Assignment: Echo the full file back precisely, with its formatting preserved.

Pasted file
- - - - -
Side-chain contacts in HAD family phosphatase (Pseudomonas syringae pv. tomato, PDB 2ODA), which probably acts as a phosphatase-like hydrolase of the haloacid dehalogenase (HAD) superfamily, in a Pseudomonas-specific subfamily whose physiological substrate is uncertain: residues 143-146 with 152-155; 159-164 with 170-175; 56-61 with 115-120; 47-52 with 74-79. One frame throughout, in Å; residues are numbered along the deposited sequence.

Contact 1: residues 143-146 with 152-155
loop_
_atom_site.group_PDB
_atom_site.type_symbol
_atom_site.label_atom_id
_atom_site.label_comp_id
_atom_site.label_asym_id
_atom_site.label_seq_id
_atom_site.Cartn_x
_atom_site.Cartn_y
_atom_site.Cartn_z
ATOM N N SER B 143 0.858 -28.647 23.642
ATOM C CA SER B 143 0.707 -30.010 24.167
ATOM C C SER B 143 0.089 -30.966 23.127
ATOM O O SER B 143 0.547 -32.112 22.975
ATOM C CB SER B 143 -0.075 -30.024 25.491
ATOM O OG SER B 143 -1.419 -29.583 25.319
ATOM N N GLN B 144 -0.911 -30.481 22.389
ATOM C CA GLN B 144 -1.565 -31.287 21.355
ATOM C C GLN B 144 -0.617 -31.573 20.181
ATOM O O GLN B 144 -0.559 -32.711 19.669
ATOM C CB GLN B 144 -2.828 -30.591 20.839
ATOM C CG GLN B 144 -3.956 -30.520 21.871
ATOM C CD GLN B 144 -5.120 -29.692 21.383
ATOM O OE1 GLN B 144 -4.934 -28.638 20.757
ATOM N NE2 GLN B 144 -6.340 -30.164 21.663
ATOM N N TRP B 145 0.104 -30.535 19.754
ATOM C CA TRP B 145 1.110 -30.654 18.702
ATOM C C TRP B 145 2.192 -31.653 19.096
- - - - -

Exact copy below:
Side-chain contacts in HAD family phosphatase (Pseudomonas syringae pv. tomato, PDB 2ODA), which probably acts as a phosphatase-like hydrolase of the haloacid dehalogenase (HAD) superfamily, in a Pseudomonas-specific subfamily whose physiological substrate is uncertain: residues 143-146 with 152-155; 159-164 with 170-175; 56-61 with 115-120; 47-52 with 74-79. One frame throughout, in Å; residues are numbered along the deposited sequence.

Contact 1: residues 143-146 with 152-155
loop_
_atom_site.group_PDB
_atom_site.type_symbol
_atom_site.label_atom_id
_atom_site.label_comp_id
_atom_site.label_asym_id
_atom_site.label_seq_id
_atom_site.Cartn_x
_atom_site.Cartn_y
_atom_site.Cartn_z
ATOM N N SER B 143 0.858 -28.647 23.642
ATOM C CA SER B 143 0.707 -30.010 24.167
ATOM C C SER B 143 0.089 -30.966 23.127
ATOM O O SER B 143 0.547 -32.112 22.975
ATOM C CB SER B 143 -0.075 -30.024 25.491
ATOM O OG SER B 143 -1.419 -29.583 25.319
ATOM N N GLN B 144 -0.911 -30.481 22.389
ATOM C CA GLN B 144 -1.565 -31.287 21.355
ATOM C C GLN B 144 -0.617 -31.573 20.181
ATOM O O GLN B 144 -0.559 -32.711 19.669
ATOM C CB GLN B 144 -2.828 -30.591 20.839
ATOM C CG GLN B 144 -3.956 -30.520 21.871
ATOM C CD GLN B 144 -5.120 -29.692 21.383
ATOM O OE1 GLN B 144 -4.934 -28.638 20.757
ATOM N NE2 GLN B 144 -6.340 -30.164 21.663
ATOM N N TRP B 145 0.104 -30.535 19.754
ATOM C CA TRP B 145 1.110 -30.654 18.702
ATOM C C TRP B 145 2.192 -31.653 19.096